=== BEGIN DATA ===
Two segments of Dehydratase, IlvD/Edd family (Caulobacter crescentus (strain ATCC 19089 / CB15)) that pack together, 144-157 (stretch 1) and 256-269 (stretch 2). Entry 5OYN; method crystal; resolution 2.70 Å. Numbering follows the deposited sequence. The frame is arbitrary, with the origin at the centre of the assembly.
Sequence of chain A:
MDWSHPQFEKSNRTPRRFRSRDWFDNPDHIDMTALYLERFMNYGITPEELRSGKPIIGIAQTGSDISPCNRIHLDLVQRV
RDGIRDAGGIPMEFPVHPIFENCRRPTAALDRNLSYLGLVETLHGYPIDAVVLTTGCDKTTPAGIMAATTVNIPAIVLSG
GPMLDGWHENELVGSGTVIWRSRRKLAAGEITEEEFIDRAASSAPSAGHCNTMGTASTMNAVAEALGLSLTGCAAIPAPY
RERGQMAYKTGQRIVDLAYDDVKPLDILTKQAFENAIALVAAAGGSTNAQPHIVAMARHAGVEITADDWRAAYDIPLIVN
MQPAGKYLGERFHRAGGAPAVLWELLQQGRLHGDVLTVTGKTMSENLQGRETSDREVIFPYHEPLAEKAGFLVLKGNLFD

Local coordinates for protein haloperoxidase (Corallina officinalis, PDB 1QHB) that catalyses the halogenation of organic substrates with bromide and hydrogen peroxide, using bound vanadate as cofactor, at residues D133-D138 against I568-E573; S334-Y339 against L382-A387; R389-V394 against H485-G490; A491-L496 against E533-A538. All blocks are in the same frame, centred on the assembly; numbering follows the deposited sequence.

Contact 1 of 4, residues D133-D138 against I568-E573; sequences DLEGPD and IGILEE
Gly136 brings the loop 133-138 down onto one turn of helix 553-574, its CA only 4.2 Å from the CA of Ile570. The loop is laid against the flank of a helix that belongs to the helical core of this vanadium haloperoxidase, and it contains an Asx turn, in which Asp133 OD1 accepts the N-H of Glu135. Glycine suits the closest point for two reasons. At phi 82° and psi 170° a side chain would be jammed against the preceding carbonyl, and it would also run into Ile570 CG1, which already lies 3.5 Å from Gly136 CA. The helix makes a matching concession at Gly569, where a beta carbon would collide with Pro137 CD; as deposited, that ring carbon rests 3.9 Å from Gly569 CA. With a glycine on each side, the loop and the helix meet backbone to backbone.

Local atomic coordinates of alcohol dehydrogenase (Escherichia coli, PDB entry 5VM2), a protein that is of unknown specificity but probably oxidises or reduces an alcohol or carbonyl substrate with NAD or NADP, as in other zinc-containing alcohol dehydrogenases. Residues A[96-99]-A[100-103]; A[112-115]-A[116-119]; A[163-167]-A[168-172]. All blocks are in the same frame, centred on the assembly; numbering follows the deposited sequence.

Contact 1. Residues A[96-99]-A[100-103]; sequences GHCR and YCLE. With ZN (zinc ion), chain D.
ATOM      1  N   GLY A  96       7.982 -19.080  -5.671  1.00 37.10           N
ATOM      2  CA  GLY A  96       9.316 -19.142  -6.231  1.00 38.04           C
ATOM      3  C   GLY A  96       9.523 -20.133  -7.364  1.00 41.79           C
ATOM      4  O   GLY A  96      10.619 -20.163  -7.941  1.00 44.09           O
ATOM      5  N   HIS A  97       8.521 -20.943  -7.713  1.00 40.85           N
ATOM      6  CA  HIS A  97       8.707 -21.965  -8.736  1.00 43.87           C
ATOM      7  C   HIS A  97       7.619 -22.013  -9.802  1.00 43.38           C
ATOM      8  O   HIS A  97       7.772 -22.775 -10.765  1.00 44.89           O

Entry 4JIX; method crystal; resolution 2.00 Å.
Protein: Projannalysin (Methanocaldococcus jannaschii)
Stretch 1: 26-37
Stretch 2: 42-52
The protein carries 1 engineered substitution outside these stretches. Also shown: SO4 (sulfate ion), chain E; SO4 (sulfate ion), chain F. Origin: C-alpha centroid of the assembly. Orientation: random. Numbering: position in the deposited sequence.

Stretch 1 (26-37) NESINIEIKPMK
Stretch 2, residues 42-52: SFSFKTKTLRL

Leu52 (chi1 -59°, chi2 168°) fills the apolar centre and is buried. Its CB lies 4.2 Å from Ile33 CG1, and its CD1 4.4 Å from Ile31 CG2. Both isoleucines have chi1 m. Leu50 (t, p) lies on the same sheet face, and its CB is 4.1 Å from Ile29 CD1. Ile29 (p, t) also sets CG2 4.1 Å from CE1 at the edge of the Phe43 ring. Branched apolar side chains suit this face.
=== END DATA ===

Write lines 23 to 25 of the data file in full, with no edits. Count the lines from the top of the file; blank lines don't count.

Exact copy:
Stretch 1: 26-37
Stretch 2: 42-52
The protein carries 1 engineered substitution outside these stretches. Also shown: SO4 (sulfate ion), chain E; SO4 (sulfate ion), chain F. Origin: C-alpha centroid of the assembly. Orientation: random. Numbering: position in the deposited sequence.